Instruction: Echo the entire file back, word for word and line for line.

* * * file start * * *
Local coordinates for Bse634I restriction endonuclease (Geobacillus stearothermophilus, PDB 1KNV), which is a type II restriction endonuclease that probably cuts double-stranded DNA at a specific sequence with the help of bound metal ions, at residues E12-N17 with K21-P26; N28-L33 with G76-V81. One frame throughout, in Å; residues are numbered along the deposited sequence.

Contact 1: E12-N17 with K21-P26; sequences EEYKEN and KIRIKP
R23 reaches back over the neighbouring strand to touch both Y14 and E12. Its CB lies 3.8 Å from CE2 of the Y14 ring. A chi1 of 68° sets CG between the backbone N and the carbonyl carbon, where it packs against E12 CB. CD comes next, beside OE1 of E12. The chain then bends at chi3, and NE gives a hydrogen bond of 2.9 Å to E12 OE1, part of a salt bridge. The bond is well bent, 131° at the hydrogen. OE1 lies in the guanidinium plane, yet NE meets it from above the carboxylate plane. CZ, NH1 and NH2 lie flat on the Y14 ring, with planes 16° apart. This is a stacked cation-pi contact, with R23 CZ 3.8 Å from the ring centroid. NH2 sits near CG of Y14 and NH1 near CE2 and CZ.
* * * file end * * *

Local coordinates for Bse634I restriction endonuclease (Geobacillus stearothermophilus, PDB 1KNV), which is a type II restriction endonuclease that probably cuts double-stranded DNA at a specific sequence with the help of bound metal ions, at residues E12-N17 with K21-P26; N28-L33 with G76-V81. One frame throughout, in Å; residues are numbered along the deposited sequence.

Contact 1: E12-N17 with K21-P26; sequences EEYKEN and KIRIKP
R23 reaches back over the neighbouring strand to touch both Y14 and E12. Its CB lies 3.8 Å from CE2 of the Y14 ring. A chi1 of 68° sets CG between the backbone N and the carbonyl carbon, where it packs against E12 CB. CD comes next, beside OE1 of E12. The chain then bends at chi3, and NE gives a hydrogen bond of 2.9 Å to E12 OE1, part of a salt bridge. The bond is well bent, 131° at the hydrogen. OE1 lies in the guanidinium plane, yet NE meets it from above the carboxylate plane. CZ, NH1 and NH2 lie flat on the Y14 ring, with planes 16° apart. This is a stacked cation-pi contact, with R23 CZ 3.8 Å from the ring centroid. NH2 sits near CG of Y14 and NH1 near CE2 and CZ.